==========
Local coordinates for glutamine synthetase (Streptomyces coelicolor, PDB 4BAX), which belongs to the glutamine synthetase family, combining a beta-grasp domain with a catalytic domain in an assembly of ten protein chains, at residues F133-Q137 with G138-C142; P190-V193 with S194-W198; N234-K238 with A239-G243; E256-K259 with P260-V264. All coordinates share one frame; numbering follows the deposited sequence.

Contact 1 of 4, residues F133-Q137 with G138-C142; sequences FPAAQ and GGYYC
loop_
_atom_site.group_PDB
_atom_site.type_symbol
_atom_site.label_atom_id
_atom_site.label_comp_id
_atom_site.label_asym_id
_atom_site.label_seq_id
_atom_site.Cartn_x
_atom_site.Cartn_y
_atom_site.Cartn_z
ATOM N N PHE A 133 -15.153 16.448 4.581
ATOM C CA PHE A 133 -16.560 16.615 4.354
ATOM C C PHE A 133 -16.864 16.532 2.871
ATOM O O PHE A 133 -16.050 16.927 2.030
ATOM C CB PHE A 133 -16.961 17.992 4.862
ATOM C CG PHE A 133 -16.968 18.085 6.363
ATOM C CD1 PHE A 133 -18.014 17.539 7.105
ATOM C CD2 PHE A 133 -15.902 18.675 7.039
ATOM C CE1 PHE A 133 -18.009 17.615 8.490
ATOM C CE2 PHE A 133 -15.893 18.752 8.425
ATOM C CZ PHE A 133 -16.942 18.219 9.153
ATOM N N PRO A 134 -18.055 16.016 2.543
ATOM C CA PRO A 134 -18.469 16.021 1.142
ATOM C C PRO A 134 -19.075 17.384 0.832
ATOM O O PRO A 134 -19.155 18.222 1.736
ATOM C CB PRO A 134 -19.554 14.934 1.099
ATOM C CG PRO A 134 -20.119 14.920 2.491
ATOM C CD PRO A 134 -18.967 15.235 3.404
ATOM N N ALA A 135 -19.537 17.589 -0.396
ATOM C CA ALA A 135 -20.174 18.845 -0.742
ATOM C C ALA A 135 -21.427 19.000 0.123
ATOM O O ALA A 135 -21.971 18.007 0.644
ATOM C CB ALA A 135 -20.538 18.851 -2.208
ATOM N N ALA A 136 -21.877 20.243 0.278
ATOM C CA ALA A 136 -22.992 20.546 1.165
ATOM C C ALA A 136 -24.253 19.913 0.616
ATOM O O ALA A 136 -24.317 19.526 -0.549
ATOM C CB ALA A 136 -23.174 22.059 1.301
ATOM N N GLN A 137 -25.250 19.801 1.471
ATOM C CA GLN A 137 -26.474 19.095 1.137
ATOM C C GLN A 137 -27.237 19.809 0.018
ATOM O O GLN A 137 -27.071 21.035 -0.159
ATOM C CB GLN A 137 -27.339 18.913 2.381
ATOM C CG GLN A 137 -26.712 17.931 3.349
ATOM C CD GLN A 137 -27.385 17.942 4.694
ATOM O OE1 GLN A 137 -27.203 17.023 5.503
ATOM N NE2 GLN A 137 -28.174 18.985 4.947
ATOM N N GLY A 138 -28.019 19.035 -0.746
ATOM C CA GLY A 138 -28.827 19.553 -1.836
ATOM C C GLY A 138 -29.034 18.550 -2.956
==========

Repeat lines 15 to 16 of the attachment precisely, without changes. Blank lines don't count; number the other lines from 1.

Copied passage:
ATOM C C PHE A 133 -16.864 16.532 2.871
ATOM O O PHE A 133 -16.050 16.927 2.030